In today’s world of youth sports, participation trophies are awarded to young athletes more often than not, it seems. No matter if the kids won or lost the season or even a single game, the same golden trophies are awarded to each and every child. In some cases, even the children who showed up to just one practice or even not at all receive a trophy.
Parents and coaches who support giving out participation trophies to young athletes say that they want the kids to feel “special”. They say that each child deserves the trophy for simply working as part of the team and finishing the season. Every kid should be a winner. According to Ashley Merryman, in her article titled Forget the Trophies, Let Kids Know it’s OK to Lose, participation trophies are giving kids the total wrong message. It is telling them losing is so horrible that it just can’t happen. Parents and coaches may not want to hurt kids feelings, but in my opinion, they need to look at the bigger picture.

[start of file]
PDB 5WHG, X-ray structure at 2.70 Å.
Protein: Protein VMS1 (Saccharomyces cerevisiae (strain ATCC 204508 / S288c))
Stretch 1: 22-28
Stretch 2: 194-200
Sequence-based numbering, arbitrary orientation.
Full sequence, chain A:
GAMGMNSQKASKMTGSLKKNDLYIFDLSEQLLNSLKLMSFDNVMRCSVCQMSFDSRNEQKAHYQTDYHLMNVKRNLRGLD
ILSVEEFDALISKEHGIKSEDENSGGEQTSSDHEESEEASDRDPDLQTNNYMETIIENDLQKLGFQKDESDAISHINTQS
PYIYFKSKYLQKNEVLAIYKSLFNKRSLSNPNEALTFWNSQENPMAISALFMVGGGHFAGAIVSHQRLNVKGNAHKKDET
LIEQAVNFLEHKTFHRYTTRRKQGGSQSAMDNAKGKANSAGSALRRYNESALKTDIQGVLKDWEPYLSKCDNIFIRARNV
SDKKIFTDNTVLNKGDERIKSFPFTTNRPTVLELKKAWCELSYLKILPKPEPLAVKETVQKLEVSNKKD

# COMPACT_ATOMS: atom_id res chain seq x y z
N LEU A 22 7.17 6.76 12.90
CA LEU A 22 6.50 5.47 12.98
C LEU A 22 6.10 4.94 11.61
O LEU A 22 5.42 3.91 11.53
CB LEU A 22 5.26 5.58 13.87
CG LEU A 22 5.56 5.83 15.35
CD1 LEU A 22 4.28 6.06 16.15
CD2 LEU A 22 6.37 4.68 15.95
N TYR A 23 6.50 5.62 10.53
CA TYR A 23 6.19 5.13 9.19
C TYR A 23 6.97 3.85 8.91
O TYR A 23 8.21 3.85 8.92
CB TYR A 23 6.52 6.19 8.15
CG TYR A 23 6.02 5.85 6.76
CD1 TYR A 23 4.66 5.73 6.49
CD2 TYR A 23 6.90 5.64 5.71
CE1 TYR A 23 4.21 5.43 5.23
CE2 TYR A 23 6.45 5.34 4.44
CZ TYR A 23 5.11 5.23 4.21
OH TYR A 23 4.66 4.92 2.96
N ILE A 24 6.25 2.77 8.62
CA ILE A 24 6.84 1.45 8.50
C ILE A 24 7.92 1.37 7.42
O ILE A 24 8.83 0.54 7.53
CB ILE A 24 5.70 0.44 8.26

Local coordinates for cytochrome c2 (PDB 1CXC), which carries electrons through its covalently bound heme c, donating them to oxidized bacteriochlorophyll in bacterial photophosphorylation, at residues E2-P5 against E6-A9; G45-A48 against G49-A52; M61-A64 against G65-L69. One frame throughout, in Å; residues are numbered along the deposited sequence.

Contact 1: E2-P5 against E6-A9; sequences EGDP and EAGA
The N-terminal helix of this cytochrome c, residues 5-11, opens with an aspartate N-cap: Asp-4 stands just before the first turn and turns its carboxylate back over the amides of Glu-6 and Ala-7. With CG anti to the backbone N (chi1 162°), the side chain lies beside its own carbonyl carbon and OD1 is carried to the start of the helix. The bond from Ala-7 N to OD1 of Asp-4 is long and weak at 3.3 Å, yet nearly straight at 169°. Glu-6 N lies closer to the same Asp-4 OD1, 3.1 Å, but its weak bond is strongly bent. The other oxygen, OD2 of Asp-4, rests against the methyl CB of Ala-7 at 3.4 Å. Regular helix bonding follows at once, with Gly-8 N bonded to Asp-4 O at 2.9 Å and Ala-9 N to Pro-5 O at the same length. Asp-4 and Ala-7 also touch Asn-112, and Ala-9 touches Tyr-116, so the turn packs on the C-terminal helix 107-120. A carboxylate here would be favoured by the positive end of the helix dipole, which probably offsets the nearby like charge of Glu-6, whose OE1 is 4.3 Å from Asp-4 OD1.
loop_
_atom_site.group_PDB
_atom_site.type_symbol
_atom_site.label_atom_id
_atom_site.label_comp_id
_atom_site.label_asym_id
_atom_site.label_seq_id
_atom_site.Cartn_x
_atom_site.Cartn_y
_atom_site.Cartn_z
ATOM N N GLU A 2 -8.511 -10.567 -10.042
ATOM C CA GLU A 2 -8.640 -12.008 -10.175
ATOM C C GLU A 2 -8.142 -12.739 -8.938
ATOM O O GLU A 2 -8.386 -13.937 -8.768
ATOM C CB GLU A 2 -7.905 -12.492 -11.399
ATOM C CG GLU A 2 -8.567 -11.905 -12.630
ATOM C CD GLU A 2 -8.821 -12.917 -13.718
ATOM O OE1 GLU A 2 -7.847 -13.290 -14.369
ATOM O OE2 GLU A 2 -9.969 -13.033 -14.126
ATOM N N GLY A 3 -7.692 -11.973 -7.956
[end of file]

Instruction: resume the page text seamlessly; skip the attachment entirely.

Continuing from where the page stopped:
If kids are awarded participation trophies all throughout their childhood, think of how their mindset will be later on in their high school, college, and adult lives. They will think that simply showing up and putting in some sort of effort entitles them to some kind of award. Kids need to know that losing is OK. Losing and making mistakes is what builds you up and enables you to improve and really succeed, not only as an athlete, but as a student, employee, and many other areas. Youth sports are something where kids develop work ethic, teamwork skills, character, and determination. That all is taken away if participation trophies take the stage. Life doesn’t just hand out awards for trying, and so neither should youth sports.